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Your Views: Reckless charges putting Medicare deeper in red ink
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As most people have heard, Medicare is on the fast track to insolvency, and I believe that I've found one of the things that's driving it, right here in Gainesville.

My elderly father is living in a relatively upscale assisted living residence here in town. Though he is in great health for a gent of 96, one of the few medicines he is required to take regularly is Coumadin, a blood thinner. The dosage of this drug is dictated by monthly tests, which require just a finger stick and about three minutes of time.

I had been transporting him to a local cardiac clinic for these tests, but early this year, a home health service that visits the residence "volunteered" to pick up the activity, which they did for a time. However, in addition to the Coumadin monitoring, they checked my father's pulse (which he does himself) as well as his blood pressure (which they do at the home on a daily basis at no cost).

Out of curiosity, he asked at one point what the cost to Medicare was for these mostly unnecessary services. As soon as he raised the issue, the home health organization indicated that they could no longer keep him as a client.

And now, finally, after a number of inquiries, they've owned up to billing the taxpayer over $13,000!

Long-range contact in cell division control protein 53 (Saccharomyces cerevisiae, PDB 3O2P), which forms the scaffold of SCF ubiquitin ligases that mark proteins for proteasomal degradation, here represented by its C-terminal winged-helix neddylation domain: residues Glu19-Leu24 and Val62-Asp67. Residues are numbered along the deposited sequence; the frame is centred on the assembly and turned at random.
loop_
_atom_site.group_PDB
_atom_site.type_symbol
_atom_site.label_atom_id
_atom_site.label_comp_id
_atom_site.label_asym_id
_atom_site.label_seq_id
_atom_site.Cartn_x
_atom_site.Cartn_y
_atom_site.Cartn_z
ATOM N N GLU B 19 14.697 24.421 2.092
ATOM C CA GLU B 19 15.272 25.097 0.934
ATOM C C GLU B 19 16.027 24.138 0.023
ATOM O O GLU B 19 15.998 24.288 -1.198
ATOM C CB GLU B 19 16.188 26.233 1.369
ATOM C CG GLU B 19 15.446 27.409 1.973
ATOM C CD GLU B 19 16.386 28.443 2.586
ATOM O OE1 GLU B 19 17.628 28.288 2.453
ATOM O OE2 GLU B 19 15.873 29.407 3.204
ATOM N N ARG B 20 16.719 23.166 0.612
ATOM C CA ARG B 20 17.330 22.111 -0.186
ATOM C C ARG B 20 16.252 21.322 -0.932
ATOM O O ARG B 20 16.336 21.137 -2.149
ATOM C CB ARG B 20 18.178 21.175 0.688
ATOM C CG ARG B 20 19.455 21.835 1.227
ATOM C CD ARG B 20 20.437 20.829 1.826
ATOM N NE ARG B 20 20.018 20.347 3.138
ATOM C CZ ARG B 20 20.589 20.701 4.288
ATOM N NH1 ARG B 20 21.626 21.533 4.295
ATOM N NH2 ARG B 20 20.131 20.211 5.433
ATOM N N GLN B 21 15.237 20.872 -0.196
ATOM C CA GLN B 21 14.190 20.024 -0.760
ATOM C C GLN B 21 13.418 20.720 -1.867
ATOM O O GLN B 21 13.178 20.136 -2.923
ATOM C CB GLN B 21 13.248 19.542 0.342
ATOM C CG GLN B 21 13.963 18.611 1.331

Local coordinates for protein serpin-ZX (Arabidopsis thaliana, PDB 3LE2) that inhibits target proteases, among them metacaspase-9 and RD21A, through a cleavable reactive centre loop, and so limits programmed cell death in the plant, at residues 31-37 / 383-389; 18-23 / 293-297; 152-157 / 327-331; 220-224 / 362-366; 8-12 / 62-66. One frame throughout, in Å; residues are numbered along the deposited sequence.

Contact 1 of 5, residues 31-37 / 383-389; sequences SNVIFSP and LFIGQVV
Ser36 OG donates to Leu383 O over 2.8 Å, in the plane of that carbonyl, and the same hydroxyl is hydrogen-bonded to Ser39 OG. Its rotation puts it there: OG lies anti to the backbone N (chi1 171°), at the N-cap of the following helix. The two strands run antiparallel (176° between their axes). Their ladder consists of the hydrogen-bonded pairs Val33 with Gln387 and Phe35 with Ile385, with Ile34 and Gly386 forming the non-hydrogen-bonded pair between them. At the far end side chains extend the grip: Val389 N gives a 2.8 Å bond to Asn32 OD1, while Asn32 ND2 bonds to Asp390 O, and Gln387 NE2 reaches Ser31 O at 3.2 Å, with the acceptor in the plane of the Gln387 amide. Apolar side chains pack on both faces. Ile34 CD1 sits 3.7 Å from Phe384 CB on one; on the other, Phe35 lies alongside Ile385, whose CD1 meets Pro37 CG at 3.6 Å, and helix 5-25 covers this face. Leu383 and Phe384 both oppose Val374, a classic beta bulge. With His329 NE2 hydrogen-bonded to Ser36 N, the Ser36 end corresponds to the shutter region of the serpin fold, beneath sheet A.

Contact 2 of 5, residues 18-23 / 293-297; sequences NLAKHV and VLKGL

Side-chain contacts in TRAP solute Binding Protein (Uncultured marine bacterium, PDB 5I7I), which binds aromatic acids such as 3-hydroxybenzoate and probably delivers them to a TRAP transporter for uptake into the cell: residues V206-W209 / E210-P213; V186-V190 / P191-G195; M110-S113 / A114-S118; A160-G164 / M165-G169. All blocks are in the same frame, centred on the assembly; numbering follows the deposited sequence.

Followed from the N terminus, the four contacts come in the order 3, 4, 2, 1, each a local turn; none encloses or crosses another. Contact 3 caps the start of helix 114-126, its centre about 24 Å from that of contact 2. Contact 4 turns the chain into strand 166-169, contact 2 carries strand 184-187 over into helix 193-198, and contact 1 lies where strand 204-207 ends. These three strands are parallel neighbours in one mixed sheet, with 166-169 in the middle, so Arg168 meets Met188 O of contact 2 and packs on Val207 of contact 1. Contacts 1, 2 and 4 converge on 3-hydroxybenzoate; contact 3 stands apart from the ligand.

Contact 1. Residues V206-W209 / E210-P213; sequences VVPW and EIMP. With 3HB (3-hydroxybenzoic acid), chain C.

When he inquired why they went beyond the blood test, the rep indicated that his doctor "had ordered the additional testing." When he asked for the name of said doctor, it was (strangely) unavailable.

Now think about this little screenplay being replicated at nursing homes around the country. Given this, it's a miracle that Medicare hasn't gone bust a long time ago.

Mark Buchheim

Voter research should include the true record
I got a hardy chuckle reading the letter from Alice Randolph Williams in which she admonishes citizens to research the facts before deciding how to vote in this presidential election.

It appears to me that Ms. Williams failed to follow her own advice when she states that "the very high standards of integrity, morals, values, substance, knowledge and most definitely leadership" will lead to her to vote for the Obama-Biden ticket. Did she fail to research the past unsavory associates of Sen. Obama and his scant senatorial record?

Also, what research source provided her the information that Sen. John McCain "has the worst voting record in the Senate." The only criticism of McCain's voting record I have heard is from ultraconservatives who don't like it that he has crossed the aisle too often to cooperate with a Democratic legislative proposal.

Let's all review our research textbooks, and then vote.

R.G. Layne

Why should citizens be intimidated at polls?
How can any citizen feel intimated by going to vote at our polls in our American democracy? The comments by Stephanie Martin are totally incomprehensible regarding The Times article Sunday, "Groups sign up voters by deadline Sunday." All voters are American citizens and are treated equally as such.

The uniformed officers represent the safety for our community and our rights. They are there to protect and serve. How can that be intimidating? It can only be intimidating to someone who has something to hide.

Martin was quoted by the Times as saying that she said she feels that as a citizen, she must have a strong voice for the Hispanic community, many of whom are ineligible to vote. In other words, illegal immigrants. I have no compassion for anyone who supports those individuals who are in our country illegally.

Martin said many minority voters feel separated from the white majority and often feel their vote doesn't count. Martin needs to be advised that every vote counts. Hello: This is America!

James R. Pilgrim